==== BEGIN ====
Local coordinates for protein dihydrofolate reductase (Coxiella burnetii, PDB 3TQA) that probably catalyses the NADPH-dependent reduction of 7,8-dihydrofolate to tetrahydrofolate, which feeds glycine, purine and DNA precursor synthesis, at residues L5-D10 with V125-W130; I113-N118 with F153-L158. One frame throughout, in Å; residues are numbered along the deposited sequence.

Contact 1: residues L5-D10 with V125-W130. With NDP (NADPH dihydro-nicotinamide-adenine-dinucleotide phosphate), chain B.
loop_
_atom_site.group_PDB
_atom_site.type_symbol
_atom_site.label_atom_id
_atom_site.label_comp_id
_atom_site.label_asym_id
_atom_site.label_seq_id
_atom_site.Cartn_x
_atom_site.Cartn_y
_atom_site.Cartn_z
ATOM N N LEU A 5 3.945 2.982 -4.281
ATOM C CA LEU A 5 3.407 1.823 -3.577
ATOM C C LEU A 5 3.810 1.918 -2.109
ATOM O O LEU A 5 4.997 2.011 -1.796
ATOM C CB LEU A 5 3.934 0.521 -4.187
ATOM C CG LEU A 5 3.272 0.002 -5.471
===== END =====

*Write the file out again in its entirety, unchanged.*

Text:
Local coordinates for protein dihydrofolate reductase (Coxiella burnetii, PDB 3TQA) that probably catalyses the NADPH-dependent reduction of 7,8-dihydrofolate to tetrahydrofolate, which feeds glycine, purine and DNA precursor synthesis, at residues L5-D10 with V125-W130; I113-N118 with F153-L158. One frame throughout, in Å; residues are numbered along the deposited sequence.

Contact 1: residues L5-D10 with V125-W130. With NDP (NADPH dihydro-nicotinamide-adenine-dinucleotide phosphate), chain B.
loop_
_atom_site.group_PDB
_atom_site.type_symbol
_atom_site.label_atom_id
_atom_site.label_comp_id
_atom_site.label_asym_id
_atom_site.label_seq_id
_atom_site.Cartn_x
_atom_site.Cartn_y
_atom_site.Cartn_z
ATOM N N LEU A 5 3.945 2.982 -4.281
ATOM C CA LEU A 5 3.407 1.823 -3.577
ATOM C C LEU A 5 3.810 1.918 -2.109
ATOM O O LEU A 5 4.997 2.011 -1.796
ATOM C CB LEU A 5 3.934 0.521 -4.187
ATOM C CG LEU A 5 3.272 0.002 -5.471